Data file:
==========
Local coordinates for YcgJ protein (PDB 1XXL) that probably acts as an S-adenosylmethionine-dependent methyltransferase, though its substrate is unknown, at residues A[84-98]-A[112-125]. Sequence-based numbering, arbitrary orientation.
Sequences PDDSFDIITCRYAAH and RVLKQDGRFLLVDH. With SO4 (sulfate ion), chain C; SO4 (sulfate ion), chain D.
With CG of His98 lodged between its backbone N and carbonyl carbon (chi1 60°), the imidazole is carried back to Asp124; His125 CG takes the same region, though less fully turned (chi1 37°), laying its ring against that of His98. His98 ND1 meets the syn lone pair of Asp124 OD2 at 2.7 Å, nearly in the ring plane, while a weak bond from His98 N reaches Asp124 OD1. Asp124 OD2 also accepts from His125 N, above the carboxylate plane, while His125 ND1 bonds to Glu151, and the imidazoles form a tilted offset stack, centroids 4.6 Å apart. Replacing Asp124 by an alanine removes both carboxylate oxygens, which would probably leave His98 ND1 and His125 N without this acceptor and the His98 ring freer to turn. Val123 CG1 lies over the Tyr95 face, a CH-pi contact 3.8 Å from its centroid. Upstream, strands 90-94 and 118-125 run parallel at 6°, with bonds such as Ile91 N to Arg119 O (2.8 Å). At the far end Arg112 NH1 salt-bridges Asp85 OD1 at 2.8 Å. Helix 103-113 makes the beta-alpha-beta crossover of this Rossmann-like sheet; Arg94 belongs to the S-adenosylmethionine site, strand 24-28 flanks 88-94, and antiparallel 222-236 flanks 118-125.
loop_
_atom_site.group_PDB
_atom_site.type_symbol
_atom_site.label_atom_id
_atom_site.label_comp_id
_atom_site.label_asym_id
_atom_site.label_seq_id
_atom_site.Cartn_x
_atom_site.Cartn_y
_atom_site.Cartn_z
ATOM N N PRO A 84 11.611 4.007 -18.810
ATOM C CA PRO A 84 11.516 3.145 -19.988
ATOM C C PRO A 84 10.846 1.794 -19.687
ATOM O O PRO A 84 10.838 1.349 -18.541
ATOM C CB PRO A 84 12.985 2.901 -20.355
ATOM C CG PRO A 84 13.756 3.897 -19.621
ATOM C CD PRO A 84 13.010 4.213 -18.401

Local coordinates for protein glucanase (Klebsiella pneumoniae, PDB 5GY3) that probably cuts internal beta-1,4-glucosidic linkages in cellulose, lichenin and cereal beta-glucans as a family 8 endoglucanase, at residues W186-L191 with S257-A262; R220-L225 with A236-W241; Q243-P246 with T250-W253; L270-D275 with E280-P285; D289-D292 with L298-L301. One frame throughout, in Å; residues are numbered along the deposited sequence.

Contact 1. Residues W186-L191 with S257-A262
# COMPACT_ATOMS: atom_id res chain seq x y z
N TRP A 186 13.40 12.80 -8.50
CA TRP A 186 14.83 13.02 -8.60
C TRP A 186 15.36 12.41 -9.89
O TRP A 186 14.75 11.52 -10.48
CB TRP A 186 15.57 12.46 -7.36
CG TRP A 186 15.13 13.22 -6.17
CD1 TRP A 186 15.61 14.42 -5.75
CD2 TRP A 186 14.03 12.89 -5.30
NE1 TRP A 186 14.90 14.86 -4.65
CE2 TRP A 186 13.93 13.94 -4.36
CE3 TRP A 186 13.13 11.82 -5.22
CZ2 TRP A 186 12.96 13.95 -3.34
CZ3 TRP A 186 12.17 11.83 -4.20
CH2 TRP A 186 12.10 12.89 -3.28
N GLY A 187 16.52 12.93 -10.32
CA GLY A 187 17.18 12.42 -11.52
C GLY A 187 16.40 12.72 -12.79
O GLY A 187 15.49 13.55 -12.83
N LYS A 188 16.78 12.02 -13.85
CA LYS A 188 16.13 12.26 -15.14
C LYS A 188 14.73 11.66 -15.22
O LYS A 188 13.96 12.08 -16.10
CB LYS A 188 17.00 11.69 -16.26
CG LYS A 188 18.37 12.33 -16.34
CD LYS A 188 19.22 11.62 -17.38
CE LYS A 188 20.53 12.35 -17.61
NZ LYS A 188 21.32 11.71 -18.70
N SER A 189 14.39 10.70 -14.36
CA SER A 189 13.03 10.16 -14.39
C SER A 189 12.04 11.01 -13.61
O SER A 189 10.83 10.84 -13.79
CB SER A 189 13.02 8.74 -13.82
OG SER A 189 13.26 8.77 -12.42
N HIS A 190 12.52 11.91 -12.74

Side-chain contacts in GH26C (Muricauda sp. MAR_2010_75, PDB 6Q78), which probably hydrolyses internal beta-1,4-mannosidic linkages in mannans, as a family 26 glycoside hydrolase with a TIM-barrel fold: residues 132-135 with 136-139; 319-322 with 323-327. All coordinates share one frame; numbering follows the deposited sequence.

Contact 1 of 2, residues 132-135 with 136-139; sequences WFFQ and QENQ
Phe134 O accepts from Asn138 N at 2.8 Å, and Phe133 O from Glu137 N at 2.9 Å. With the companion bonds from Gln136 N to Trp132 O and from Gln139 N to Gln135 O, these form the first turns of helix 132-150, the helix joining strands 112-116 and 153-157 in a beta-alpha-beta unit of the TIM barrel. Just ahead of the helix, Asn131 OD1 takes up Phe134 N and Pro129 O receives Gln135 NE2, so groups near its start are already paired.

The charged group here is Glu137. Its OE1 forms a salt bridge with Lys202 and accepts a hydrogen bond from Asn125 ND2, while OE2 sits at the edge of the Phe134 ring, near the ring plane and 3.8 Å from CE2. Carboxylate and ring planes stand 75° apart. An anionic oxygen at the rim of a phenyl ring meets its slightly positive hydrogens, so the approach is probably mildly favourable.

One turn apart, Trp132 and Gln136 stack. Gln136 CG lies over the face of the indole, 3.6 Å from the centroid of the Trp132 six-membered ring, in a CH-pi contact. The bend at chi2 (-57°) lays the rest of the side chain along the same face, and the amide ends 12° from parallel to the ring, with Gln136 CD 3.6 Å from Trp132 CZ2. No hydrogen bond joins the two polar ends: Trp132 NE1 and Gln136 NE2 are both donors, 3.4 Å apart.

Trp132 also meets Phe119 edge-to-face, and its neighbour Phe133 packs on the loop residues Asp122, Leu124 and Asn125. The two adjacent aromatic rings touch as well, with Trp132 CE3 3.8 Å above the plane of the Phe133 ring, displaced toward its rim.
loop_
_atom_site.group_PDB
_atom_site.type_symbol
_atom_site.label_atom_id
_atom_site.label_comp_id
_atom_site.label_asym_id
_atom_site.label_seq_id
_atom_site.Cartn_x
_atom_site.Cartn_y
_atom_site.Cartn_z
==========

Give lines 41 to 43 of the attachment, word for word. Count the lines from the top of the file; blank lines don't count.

O GLY A 187 15.49 13.55 -12.83
N LYS A 188 16.78 12.02 -13.85
CA LYS A 188 16.13 12.26 -15.14